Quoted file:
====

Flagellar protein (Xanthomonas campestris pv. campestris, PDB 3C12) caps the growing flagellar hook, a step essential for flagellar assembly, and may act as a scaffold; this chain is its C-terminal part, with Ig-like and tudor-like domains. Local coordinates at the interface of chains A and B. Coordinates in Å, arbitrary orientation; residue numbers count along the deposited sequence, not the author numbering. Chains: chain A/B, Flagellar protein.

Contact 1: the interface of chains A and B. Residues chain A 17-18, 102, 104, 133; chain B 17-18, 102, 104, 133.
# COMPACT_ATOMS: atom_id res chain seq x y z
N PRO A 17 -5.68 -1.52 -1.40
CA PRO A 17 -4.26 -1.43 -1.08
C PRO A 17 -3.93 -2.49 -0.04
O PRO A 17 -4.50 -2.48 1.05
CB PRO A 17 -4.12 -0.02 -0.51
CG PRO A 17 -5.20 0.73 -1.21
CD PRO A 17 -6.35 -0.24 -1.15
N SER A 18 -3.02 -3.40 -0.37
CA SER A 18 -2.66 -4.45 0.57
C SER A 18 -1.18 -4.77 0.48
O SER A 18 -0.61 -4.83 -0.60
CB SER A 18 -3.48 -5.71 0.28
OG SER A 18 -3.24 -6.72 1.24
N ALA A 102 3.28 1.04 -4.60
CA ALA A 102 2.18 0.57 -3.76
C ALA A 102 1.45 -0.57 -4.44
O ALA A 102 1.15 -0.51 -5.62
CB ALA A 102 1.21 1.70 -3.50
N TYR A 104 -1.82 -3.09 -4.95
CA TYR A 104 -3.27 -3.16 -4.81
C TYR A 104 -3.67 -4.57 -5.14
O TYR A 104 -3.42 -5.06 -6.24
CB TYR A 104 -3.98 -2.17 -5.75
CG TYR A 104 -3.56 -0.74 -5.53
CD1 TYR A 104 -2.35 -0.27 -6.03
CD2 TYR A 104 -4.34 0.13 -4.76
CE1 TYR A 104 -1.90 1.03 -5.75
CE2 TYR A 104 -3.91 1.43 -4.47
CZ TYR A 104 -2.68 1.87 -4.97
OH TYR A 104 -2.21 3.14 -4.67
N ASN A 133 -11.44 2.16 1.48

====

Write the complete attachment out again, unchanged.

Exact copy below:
Flagellar protein (Xanthomonas campestris pv. campestris, PDB 3C12) caps the growing flagellar hook, a step essential for flagellar assembly, and may act as a scaffold; this chain is its C-terminal part, with Ig-like and tudor-like domains. Local coordinates at the interface of chains A and B. Coordinates in Å, arbitrary orientation; residue numbers count along the deposited sequence, not the author numbering. Chains: chain A/B, Flagellar protein.

Contact 1: the interface of chains A and B. Residues chain A 17-18, 102, 104, 133; chain B 17-18, 102, 104, 133.
# COMPACT_ATOMS: atom_id res chain seq x y z
N PRO A 17 -5.68 -1.52 -1.40
CA PRO A 17 -4.26 -1.43 -1.08
C PRO A 17 -3.93 -2.49 -0.04
O PRO A 17 -4.50 -2.48 1.05
CB PRO A 17 -4.12 -0.02 -0.51
CG PRO A 17 -5.20 0.73 -1.21
CD PRO A 17 -6.35 -0.24 -1.15
N SER A 18 -3.02 -3.40 -0.37
CA SER A 18 -2.66 -4.45 0.57
C SER A 18 -1.18 -4.77 0.48
O SER A 18 -0.61 -4.83 -0.60
CB SER A 18 -3.48 -5.71 0.28
OG SER A 18 -3.24 -6.72 1.24
N ALA A 102 3.28 1.04 -4.60
CA ALA A 102 2.18 0.57 -3.76
C ALA A 102 1.45 -0.57 -4.44
O ALA A 102 1.15 -0.51 -5.62
CB ALA A 102 1.21 1.70 -3.50
N TYR A 104 -1.82 -3.09 -4.95
CA TYR A 104 -3.27 -3.16 -4.81
C TYR A 104 -3.67 -4.57 -5.14
O TYR A 104 -3.42 -5.06 -6.24
CB TYR A 104 -3.98 -2.17 -5.75
CG TYR A 104 -3.56 -0.74 -5.53
CD1 TYR A 104 -2.35 -0.27 -6.03
CD2 TYR A 104 -4.34 0.13 -4.76
CE1 TYR A 104 -1.90 1.03 -5.75
CE2 TYR A 104 -3.91 1.43 -4.47
CZ TYR A 104 -2.68 1.87 -4.97
OH TYR A 104 -2.21 3.14 -4.67
N ASN A 133 -11.44 2.16 1.48